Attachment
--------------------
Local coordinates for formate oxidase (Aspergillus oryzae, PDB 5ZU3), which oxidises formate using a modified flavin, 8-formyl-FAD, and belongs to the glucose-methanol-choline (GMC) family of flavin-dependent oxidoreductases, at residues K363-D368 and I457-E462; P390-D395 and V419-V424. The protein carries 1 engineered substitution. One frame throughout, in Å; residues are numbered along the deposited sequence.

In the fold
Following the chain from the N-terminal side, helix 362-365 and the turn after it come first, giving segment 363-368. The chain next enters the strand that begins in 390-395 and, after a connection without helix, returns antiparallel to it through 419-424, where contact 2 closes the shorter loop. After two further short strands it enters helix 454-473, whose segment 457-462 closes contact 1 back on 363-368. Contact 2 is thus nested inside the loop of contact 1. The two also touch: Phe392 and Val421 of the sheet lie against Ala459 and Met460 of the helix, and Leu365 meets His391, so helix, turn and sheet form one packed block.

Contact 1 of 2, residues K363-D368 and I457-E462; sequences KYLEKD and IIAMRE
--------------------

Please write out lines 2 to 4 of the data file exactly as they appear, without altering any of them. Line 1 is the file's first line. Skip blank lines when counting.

In the fold
Following the chain from the N-terminal side, helix 362-365 and the turn after it come first, giving segment 363-368. The chain next enters the strand that begins in 390-395 and, after a connection without helix, returns antiparallel to it through 419-424, where contact 2 closes the shorter loop. After two further short strands it enters helix 454-473, whose segment 457-462 closes contact 1 back on 363-368. Contact 2 is thus nested inside the loop of contact 1. The two also touch: Phe392 and Val421 of the sheet lie against Ala459 and Met460 of the helix, and Leu365 meets His391, so helix, turn and sheet form one packed block.

Contact 1 of 2, residues K363-D368 and I457-E462; sequences KYLEKD and IIAMRE